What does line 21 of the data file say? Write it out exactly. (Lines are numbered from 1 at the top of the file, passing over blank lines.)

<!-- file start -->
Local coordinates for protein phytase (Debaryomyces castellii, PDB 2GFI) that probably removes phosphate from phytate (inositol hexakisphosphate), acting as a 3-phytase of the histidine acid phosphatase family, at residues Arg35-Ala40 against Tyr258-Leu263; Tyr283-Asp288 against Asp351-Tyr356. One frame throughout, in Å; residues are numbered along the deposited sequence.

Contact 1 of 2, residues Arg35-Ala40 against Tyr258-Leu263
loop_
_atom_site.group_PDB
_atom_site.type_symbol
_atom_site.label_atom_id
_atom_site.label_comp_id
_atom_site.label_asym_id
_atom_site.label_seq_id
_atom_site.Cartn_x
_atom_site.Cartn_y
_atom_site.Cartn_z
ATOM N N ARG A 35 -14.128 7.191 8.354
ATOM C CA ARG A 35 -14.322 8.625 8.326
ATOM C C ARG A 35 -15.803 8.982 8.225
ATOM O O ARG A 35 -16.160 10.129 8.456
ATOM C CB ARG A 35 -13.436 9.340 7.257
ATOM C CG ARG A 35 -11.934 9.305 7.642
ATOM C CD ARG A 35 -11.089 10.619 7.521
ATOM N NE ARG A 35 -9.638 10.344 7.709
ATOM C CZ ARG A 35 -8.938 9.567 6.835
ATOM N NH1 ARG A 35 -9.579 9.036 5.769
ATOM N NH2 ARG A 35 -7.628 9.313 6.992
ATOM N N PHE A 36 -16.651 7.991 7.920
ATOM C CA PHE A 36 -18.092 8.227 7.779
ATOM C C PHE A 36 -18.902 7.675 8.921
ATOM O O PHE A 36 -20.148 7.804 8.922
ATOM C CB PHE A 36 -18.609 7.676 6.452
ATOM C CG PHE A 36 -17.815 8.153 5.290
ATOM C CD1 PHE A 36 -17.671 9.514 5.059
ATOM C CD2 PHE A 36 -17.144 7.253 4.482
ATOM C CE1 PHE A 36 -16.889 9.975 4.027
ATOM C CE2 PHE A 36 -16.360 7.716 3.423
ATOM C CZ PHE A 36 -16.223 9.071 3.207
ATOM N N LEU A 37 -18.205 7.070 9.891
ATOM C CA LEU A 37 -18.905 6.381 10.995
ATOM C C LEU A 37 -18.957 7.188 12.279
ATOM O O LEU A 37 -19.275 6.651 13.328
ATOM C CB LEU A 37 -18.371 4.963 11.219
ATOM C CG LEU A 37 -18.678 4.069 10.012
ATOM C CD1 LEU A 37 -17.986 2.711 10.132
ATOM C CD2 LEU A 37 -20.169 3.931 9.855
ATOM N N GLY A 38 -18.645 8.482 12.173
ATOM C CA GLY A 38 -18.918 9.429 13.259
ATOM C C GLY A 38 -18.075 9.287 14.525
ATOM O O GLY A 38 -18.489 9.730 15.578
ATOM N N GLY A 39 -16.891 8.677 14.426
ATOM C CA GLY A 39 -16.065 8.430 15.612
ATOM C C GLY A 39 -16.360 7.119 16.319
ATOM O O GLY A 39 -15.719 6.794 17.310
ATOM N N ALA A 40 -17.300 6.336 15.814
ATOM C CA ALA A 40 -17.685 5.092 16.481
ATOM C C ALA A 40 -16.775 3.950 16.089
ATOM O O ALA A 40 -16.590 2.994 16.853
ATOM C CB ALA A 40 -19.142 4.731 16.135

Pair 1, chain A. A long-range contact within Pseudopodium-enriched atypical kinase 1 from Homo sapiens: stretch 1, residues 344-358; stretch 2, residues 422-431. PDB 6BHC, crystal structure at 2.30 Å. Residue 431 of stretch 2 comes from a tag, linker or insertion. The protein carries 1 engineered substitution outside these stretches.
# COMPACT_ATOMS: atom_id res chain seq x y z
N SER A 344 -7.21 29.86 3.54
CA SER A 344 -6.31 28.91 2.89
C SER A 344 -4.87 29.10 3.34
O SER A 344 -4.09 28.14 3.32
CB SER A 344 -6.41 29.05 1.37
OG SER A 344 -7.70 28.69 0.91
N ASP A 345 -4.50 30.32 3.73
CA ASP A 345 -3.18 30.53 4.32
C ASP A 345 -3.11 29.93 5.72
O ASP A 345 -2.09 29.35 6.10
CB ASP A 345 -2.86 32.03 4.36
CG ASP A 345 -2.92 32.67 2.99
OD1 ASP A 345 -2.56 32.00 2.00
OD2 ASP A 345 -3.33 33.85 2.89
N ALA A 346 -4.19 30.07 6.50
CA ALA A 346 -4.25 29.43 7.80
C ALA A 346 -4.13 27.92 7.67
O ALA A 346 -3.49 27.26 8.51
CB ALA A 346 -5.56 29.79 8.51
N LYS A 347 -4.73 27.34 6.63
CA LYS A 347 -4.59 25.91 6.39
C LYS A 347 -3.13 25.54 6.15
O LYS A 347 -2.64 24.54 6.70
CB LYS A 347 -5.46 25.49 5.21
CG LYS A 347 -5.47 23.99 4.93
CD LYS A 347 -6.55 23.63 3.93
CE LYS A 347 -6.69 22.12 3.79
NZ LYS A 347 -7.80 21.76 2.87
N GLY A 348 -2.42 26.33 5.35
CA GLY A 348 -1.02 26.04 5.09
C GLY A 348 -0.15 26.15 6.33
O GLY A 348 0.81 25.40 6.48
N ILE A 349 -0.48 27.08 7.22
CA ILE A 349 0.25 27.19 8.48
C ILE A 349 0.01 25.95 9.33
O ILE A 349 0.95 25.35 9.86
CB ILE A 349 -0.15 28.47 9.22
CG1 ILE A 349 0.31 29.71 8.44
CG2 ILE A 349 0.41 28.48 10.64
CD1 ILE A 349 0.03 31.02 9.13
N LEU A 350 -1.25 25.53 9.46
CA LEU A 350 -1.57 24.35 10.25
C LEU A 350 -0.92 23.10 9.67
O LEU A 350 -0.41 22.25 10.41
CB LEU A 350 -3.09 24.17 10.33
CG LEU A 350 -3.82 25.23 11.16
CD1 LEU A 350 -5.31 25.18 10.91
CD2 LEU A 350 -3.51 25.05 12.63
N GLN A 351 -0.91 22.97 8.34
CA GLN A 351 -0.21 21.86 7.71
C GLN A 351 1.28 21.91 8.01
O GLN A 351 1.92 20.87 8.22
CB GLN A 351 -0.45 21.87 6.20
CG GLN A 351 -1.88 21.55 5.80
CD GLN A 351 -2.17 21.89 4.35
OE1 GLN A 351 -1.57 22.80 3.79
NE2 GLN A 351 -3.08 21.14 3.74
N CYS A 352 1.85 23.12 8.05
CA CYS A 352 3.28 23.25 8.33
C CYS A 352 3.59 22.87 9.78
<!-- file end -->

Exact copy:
ATOM C CZ ARG A 35 -8.938 9.567 6.835